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Consumers urge opening, fine-tuning in EC steel safeguards review


Open market principles necessary: Eurometal

Euranimi fears semi-finished steel price 'inflation'

London — European steel stockholders and distributors' association Eurometal has urged European Trade Commissioner Valdis Dombrovskis to consider fair trade and open market principles in any revision of the European Union steel import safeguard measures, in order to protect steel consumers' interests.

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A new steel consumers' association, Brussels-based Euranimi, has also expressed concern that protectionist measures could artificially inflate import prices of semi-finished steel, resulting in an "uncontrollable flood" of cheap imported finished products, hitting importers, distributors and manufacturers alike, and by extension the entire steel supply chain.

Pricing developments over the last 18 months, and port stock positions not cleared by customers at the end of each quarter, need to be taken into account in any review, Daniel Guinabert, managing director and Fernando Espada, president of Eurometal, said in a Jan. 29 letter to the Commissioner.

Analysis of these elements might help to assess whether measures taken to control imports are really achieving their target, according to the Eurometal officers.

The current safeguards system, which has governed imports into the EU since 2018, following an import surge, is due to expire on June 30, 2021 after three years in operation. Luxemburg-based Eurometal said it recognized that the EC introduced safeguards in response to the US imposition of Section 232 steel import tariffs in March 2018, which prompted trade flow deviation to other markets.

Eurometal argued nonetheless that an open market is in the interests of steel consumers, who have faced skyrocketing steel prices in Europe in the last few months as the market has recovered from the COVID-19 related slump in March-April 2020.

Supply fluctuations in a market where some mills have continued to limit capacity working levels following the slump, coupled with state stimulus that has boosted demand in some sectors, have led some EU steel prices, including hot-rolled coil, to hit 12-year highs in recent weeks.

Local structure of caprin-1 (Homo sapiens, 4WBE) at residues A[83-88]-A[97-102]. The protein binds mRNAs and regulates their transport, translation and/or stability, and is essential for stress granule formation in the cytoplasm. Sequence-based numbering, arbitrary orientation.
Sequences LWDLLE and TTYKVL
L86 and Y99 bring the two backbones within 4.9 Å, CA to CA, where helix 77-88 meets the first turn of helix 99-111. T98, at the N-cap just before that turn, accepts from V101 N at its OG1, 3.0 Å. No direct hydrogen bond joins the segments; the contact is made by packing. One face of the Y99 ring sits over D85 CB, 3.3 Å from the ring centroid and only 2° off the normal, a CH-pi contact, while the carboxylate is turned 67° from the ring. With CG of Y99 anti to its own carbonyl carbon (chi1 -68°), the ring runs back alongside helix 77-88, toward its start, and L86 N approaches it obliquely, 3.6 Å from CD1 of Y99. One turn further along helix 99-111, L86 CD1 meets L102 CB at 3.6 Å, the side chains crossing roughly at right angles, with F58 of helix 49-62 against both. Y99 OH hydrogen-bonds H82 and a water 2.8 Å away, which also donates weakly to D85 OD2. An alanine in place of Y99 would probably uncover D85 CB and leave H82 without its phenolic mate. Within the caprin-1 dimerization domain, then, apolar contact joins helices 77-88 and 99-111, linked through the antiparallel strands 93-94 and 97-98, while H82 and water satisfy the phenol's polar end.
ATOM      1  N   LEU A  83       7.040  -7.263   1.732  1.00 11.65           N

While the recovery is good news, the price increases that have resulted in a protected market have generated market tensions and supply and demand imbalances, "both in terms of tension in the supply chain and in terms of pricing," Guinabert and Espada wrote.

"We need the Commission to assist and care about the steel users and steel consuming industries. There will be no market for the steel production if there is not a market of consumers," the Eurometal officers wrote. "There are thousands of small and medium size companies that look for free competition to defend their products and know-how. We are talking about employment in manufacturing across Europe, which depends very much on all these medium- and small-size companies. Let's produce locally, let's generate value in Europe."

Steel distributors, service centers and traders supply some 80 million mt/year of products, accounting for more than 60% of steel and tubes supply to over 1 million end-users in EU manufacturing and construction-related sectors, according to Eurometal.

Euranimi seeks fine-tuning

Euranimi, a European association of non-integrated importers of steel, stainless steel, and metals, including distributors, processors, and traders, was set up last month. While import regulations may be "a necessary evil to ensure a level playing field between producers... the EC safeguard measures, as implemented today.... are causing uncertainty and prejudice to many European manufacturers," the association said in a Feb. 1 statement sent to S&P Global Platts.

Manufacturers' import requirements may not necessarily coincide with the quota-calendar, Euranimi executive board member Christophe Lagrange noted. In addition, some semi-finished products that fall under the safeguard measures are not produced in Europe or may be produced by mills only when their order books for higher-value products is low, he said.

"Should the current safeguard measures against the import of some steel products be extended, then Euranimi will plead for a much more refined categorization of the existing 26 steel categories," Lagrange said.

Within some product categories, quotas can be filled very rapidly by goods considered "speculative bulk-commodities," closing the door to the import by European manufacturers of specialty products they may need to import for specific projects or orders, according to Euranimi.